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dog
/dɒg/ (say dog)

noun 1.  a domesticated carnivore, Canis familiaris, descended from the grey wolf; bred in a great many varieties and commonly kept as a pet.

2.  any animal belonging to the same family, Canidae, including the wolves, jackals, foxes, etc.

3.  the male of such an animal (opposed to bitch).

4.  any of various animals suggesting the dog, as the prairie dog.

5. Colloquial a despicable man.

6. Colloquial an informer (def. 1) as a criminal to a police officer, or a prison inmate to a prison officer.

7. Colloquial an unattractive woman or man.

8. Colloquial something which is disappointing or unsuccessful: he's produced some good films as well as a few dogs.

9.  any of various mechanical devices, as for gripping or holding something.

10.  an andiron.

11. Colloquial a four-wheeled trailer used in road haulage.

12. Colloquial an informer; betrayer.

13. Originally Black American English (an affectionate form of address, especially between males): what's up, dog?


verb (dogged, dogging)

verb (t) 14.  to follow or track constantly like a dog; hound; worry; plague: he was dogged by misfortune.

15.  to drive or chase with a dog or dogs.

16. Colloquial to execute (something) poorly.

17. Colloquial to go back on (an arrangement).

verb (i) 18.  to hunt dingoes.

phrase 19. a dog act, Colloquial an instance of despicable behaviour.

20. a dog tied up, Colloquial an outstanding account.

21. die like a dog, Colloquial to die in a wretched, miserable or undignified way.

22. dog eat dog, (an expression used to refer to a situation in which there is ruthless competition and people are willing to cause injury to their rivals in order to succeed themselves): it was dog eat dog in the run-up to the election.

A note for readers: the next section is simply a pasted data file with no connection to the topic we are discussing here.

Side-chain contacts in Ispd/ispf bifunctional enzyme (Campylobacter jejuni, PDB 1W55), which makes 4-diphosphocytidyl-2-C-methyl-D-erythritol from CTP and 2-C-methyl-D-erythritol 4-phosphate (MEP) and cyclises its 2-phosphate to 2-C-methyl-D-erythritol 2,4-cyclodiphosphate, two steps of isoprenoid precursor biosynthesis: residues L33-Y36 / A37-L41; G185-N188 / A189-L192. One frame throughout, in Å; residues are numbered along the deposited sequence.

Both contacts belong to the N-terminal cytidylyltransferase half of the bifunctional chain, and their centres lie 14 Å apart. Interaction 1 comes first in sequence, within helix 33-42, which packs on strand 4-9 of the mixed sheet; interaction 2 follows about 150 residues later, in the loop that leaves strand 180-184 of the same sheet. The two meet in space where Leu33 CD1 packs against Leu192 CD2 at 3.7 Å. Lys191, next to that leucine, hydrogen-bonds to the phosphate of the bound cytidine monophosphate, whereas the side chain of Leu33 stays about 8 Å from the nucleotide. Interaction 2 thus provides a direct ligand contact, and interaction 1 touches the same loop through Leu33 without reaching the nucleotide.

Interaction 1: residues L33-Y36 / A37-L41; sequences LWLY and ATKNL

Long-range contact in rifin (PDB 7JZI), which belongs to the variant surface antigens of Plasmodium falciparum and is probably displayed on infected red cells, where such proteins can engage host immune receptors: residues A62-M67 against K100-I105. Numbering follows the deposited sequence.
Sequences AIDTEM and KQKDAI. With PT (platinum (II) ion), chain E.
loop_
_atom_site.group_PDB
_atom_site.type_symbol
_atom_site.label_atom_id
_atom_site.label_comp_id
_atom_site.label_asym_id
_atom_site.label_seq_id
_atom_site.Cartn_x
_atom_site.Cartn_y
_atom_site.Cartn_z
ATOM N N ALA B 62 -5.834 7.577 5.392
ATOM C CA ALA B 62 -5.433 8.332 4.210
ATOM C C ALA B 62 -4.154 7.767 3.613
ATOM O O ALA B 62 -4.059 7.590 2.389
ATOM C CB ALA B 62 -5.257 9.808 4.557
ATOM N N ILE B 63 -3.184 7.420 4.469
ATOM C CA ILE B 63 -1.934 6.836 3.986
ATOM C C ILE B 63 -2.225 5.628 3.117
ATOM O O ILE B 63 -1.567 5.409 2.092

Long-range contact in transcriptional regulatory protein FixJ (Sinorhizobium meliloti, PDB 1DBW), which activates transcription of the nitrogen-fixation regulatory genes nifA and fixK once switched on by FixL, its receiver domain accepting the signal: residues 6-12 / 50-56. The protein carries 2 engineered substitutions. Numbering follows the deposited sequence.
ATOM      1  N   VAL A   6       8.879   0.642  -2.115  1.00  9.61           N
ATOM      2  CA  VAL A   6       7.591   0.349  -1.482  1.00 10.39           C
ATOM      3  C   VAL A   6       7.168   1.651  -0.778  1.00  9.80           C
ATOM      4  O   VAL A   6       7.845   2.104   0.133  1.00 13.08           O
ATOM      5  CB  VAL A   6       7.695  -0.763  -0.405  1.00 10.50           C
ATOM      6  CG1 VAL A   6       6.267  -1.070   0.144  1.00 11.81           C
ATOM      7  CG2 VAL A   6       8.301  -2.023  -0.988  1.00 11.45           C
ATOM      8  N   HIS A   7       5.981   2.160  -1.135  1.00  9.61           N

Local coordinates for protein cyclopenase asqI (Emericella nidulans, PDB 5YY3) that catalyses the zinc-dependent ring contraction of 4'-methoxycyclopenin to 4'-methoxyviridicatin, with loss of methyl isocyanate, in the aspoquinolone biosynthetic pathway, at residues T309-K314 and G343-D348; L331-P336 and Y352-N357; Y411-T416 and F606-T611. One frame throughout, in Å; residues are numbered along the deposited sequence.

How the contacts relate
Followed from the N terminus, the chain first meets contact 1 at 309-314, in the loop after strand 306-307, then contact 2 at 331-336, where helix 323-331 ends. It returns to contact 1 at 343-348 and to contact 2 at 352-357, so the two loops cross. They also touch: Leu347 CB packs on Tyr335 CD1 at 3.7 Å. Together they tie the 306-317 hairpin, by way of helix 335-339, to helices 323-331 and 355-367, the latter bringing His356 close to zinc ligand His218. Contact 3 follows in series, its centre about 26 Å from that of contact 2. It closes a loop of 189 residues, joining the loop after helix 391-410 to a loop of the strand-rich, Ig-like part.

23. gay dog, Colloquial a rakish, possibly dissolute man.

24. get a (black) dog (up ya), Colloquial (an expression of farewell meaning, literally, `go and have a drink'.) [Phrase Origin: from the phrase the hair of the dog being the cure for a hangover, implying that the person addressed should take care of themselves by having an alcoholic drink]

25. go to the dogs, Colloquial to go to ruin.

26. hey dog!, Colloquial (an informal greeting to a friend.)

27. lame dog, an unfortunate person; a helpless person.

28. lead a dog's life, to have a harassed existence; to be continuously unhappy. [Phrase Origin: known from the 16th century, when dogs were working animals rather than pets, and were kept outdoors, fed scraps and worked hard. The idea that a dog's life was a miserable one is also reflected in the expressions die like a dog, dog eat dog, dogsbody and dog-tired.]

29. let sleeping dogs lie, to refrain from action which might alter the existing situation.

30. one's dogs are barking, Colloquial one has sore feet. [Phrase Origin: originally US (1910s) rhyming slang dog's meat feet]

31. put on (the) dog, to behave pretentiously; put on airs. [Phrase Origin: American university slang of 1870s, from dog meaning `style, good clothes']

32. the black dog, (in figurative use) clinical depression. [Phrase Origin: ? coined by Dr Samuel Johnson who suffered from depression]

33. the dogs, Colloquial greyhound racing.

34. (turn) dog on, to inform on, or betray (someone).

35. … would choke (or kill) a brown dog, … is unpalatable (usually with reference to food but also to other items consumed as films, television programs, entertainments, etc.).

[Middle English dogge, Old English docga]